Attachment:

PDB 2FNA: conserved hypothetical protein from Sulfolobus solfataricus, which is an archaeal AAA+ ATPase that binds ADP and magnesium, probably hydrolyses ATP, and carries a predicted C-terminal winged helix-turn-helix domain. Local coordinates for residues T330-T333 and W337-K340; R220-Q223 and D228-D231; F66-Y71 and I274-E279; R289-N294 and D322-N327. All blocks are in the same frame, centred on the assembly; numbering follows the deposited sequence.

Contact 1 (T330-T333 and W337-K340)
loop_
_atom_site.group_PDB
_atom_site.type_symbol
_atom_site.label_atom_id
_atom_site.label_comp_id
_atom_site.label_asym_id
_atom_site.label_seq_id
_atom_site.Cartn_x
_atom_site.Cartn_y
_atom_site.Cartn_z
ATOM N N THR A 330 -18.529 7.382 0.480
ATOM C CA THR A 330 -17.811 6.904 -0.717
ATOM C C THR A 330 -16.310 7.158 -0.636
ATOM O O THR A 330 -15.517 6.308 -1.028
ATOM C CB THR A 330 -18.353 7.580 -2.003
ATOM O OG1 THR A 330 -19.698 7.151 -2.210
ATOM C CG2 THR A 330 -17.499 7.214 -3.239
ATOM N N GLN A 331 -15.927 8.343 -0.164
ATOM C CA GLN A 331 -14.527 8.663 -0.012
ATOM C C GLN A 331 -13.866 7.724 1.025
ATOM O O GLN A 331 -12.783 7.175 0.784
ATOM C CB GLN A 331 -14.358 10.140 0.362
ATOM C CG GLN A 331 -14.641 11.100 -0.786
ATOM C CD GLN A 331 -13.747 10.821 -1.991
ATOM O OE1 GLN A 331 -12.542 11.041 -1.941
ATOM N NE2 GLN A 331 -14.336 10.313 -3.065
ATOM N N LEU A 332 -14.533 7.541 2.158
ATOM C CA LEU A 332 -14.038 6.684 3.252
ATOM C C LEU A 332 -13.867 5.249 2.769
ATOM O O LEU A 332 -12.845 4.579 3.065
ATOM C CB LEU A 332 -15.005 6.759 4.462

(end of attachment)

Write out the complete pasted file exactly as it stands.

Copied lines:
PDB 2FNA: conserved hypothetical protein from Sulfolobus solfataricus, which is an archaeal AAA+ ATPase that binds ADP and magnesium, probably hydrolyses ATP, and carries a predicted C-terminal winged helix-turn-helix domain. Local coordinates for residues T330-T333 and W337-K340; R220-Q223 and D228-D231; F66-Y71 and I274-E279; R289-N294 and D322-N327. All blocks are in the same frame, centred on the assembly; numbering follows the deposited sequence.

Contact 1 (T330-T333 and W337-K340)
loop_
_atom_site.group_PDB
_atom_site.type_symbol
_atom_site.label_atom_id
_atom_site.label_comp_id
_atom_site.label_asym_id
_atom_site.label_seq_id
_atom_site.Cartn_x
_atom_site.Cartn_y
_atom_site.Cartn_z
ATOM N N THR A 330 -18.529 7.382 0.480
ATOM C CA THR A 330 -17.811 6.904 -0.717
ATOM C C THR A 330 -16.310 7.158 -0.636
ATOM O O THR A 330 -15.517 6.308 -1.028
ATOM C CB THR A 330 -18.353 7.580 -2.003
ATOM O OG1 THR A 330 -19.698 7.151 -2.210
ATOM C CG2 THR A 330 -17.499 7.214 -3.239
ATOM N N GLN A 331 -15.927 8.343 -0.164
ATOM C CA GLN A 331 -14.527 8.663 -0.012
ATOM C C GLN A 331 -13.866 7.724 1.025
ATOM O O GLN A 331 -12.783 7.175 0.784
ATOM C CB GLN A 331 -14.358 10.140 0.362
ATOM C CG GLN A 331 -14.641 11.100 -0.786
ATOM C CD GLN A 331 -13.747 10.821 -1.991
ATOM O OE1 GLN A 331 -12.542 11.041 -1.941
ATOM N NE2 GLN A 331 -14.336 10.313 -3.065
ATOM N N LEU A 332 -14.533 7.541 2.158
ATOM C CA LEU A 332 -14.038 6.684 3.252
ATOM C C LEU A 332 -13.867 5.249 2.769
ATOM O O LEU A 332 -12.845 4.579 3.065
ATOM C CB LEU A 332 -15.005 6.759 4.462